Hilary, Bishop of Poitiers, 367

Saint Hilary of Poitiers

Hilary, Bishop of Poitiers, was a prolific writer on Scripture and doctrine, an orator, and a poet to whom some of the earliest Latin hymns have been attributed. Augustine called him “the illustrious doctor of the Churches”. Jerome considered him “the trumpet of the Latins against the Arians”. For his defense of the Nicene faith, he is also known as “the Athanasius of the West”.

Hilary was born in Pectavus (later Poitiers) in Gaul, about 315, into a pagan family of wealth and power. In his writings, he describes the stages of the journey that led him to the Christian faith. He was baptized when he was about thirty years old.

In 350, Hilary was made Bishop of Poitiers. Although he demurred, he was finally persuaded by the people’s acclamations. He proved to be a bishop of skill and courage. His orthodoxy was shown when, in 355, the Emperor Constantius ordered all bishops to sign a condemnation of Athanasius (the Bishop of Alexandria, champion of Nicene trinitarianism against the Arians), under pain of exile. Hilary wrote to Constantius, pleading for peace and unity. His plea accomplished nothing, and, when he dissociated himself from three Arian bishops in the West, Constantius ordered Julian (later surnamed the Apostate for his conversion to Neoplatonic paganism) to exile him to Phrygia. There Hilary remained for three years, without complaining, writing scriptural commentaries and his principal work, De Trinitate (On the Trinity).

Hilary was then invited by a party of the “semi-Arians”, who hoped for his support, to a council at Seleucia in Asia, largely attended by Arians; but with remarkable courage, in the midst of a hostile gathering, Hilary defended the Council of Nicaea and its definition of the Trinity, giving no aid to the “semi-Arians.” He wrote again to Constantius, offering to debate Saturninus, the Western bishop largely responsible for his exile. The Arians feared for the outcome of the debate and persuaded Constantius to return Hilary to Poitiers.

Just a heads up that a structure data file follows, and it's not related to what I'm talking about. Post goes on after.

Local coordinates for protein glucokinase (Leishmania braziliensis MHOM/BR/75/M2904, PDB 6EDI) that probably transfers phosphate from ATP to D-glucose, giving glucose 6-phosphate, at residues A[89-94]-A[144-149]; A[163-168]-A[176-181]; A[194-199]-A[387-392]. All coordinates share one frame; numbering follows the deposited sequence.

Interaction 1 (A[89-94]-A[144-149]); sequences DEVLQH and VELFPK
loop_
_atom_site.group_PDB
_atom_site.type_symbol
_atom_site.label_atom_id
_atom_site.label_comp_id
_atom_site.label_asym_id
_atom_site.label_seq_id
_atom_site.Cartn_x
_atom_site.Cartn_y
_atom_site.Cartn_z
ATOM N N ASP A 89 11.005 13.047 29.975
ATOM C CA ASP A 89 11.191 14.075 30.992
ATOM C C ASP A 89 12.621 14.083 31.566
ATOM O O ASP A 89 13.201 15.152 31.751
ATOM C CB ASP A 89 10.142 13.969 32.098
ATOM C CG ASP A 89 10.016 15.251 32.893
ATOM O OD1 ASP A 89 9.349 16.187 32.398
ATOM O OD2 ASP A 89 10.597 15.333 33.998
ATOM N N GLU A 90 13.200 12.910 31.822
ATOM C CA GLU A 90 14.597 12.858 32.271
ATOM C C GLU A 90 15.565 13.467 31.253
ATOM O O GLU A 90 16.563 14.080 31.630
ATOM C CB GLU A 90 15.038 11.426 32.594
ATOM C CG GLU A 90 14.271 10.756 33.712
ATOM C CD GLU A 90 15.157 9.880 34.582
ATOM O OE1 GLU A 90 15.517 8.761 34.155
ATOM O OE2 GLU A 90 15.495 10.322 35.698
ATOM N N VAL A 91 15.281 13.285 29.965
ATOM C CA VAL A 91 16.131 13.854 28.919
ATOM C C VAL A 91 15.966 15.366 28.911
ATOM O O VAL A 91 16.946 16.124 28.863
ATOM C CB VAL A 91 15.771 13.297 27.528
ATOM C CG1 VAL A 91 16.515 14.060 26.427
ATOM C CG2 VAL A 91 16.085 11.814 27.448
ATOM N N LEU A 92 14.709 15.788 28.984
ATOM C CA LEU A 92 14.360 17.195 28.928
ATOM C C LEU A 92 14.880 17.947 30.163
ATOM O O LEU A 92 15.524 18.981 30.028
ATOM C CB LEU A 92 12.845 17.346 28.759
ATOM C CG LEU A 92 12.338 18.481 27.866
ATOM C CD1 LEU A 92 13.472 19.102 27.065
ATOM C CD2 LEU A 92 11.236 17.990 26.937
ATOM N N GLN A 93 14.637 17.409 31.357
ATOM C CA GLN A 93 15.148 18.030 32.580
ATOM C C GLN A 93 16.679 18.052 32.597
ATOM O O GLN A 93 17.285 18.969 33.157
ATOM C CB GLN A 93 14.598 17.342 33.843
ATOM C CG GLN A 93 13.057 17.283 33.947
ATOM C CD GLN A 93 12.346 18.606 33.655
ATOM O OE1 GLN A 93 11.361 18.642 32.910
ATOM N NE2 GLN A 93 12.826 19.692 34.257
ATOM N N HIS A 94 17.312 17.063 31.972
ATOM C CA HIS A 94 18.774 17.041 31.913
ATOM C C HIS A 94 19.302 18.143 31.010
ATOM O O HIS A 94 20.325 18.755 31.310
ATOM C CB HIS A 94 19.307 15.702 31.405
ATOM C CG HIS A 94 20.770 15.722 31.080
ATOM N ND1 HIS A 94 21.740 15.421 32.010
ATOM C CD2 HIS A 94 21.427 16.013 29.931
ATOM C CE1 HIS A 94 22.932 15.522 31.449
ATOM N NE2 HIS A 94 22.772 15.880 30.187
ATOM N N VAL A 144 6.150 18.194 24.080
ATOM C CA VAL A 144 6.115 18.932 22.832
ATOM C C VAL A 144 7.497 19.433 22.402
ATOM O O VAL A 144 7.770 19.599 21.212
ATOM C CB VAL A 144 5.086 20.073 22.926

In 360, Hilary was welcomed back to his see with great demonstrations of joy and affection. He continued his battle against Arianism, but he never neglected the needs of his people. Angry in controversy with heretical bishops, he was always a loving and compassionate pastor to his diocese. Among his disciples was Martin, later Bishop of Tours, whom Hilary encouraged in his endeavors to promote the monastic life.

From Lesser Feasts and Fasts, with additions


O Lord our God, you raised up your servant Hilary to be a champion of the catholic faith: Keep us steadfast in that true faith which we professed at our baptism, that we may rejoice in having you for our Father, and may abide in your Son, in the fellowship of the Holy Spirit; who live and reign for ever and ever. Amen.

The propers for the commemoration of Hilary, Bishop of Poitiers, are published on the Lectionary Page website.

The image above is taken from a 9th century manuscript and depicts Hilary at work on his commentary on the Gospel according to Matthew.


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